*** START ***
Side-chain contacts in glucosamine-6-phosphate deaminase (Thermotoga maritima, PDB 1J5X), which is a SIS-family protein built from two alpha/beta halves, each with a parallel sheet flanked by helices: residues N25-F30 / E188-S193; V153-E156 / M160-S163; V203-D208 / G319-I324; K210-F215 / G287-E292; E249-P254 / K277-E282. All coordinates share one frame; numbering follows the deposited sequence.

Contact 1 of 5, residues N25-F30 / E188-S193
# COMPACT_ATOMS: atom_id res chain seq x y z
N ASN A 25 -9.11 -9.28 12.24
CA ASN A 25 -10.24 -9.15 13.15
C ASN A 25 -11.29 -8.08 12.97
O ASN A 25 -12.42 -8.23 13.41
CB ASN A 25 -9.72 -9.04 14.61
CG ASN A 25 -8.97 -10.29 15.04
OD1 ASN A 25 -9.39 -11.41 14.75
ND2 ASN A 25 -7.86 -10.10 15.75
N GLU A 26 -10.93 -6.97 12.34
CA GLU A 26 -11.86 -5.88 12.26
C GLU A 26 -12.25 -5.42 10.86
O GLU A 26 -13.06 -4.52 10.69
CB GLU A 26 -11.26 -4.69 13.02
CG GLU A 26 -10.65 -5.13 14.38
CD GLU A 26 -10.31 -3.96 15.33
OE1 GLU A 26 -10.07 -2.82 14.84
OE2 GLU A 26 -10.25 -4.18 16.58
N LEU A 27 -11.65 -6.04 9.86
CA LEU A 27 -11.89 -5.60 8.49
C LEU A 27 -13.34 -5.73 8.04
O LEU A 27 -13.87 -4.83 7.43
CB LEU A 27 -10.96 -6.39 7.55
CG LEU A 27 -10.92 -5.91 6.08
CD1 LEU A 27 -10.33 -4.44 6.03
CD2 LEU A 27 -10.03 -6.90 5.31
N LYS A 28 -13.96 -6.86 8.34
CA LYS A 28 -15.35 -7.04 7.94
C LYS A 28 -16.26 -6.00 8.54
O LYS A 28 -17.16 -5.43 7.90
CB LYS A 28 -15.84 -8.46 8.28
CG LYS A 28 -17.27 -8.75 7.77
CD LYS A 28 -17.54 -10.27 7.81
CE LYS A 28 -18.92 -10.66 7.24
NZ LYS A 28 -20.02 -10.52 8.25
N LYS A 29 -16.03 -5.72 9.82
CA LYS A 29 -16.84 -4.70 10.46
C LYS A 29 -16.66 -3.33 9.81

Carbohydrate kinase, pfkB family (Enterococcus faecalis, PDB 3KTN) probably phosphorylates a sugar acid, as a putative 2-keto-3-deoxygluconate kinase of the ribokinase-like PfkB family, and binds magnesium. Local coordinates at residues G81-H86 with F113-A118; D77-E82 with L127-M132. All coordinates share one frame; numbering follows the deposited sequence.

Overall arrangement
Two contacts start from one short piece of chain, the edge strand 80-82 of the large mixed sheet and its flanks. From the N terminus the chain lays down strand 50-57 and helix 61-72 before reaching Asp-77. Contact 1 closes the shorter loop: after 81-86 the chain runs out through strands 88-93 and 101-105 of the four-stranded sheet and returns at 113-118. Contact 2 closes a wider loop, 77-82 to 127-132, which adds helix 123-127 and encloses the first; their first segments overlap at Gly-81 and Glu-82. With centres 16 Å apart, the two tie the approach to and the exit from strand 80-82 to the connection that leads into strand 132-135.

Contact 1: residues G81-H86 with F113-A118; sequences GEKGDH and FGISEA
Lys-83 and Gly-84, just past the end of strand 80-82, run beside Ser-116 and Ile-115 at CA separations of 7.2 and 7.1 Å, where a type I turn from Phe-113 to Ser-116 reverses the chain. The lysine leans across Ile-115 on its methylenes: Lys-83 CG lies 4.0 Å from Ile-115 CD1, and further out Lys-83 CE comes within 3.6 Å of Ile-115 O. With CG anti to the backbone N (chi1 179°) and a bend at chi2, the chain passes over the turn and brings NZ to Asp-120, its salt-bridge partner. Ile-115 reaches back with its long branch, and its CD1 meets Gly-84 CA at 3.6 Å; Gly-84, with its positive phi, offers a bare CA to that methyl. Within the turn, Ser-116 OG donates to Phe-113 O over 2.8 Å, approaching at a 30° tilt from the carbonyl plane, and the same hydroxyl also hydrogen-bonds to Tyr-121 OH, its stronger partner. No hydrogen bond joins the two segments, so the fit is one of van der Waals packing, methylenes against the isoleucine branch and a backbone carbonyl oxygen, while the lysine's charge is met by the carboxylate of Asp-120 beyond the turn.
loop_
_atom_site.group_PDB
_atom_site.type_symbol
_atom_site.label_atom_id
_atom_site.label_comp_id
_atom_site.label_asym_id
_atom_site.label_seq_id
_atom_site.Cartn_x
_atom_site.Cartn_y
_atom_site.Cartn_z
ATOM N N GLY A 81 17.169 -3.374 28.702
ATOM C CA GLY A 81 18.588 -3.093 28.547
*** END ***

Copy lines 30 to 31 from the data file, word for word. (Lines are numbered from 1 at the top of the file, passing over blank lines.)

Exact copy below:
CA LYS A 28 -15.35 -7.04 7.94
C LYS A 28 -16.26 -6.00 8.54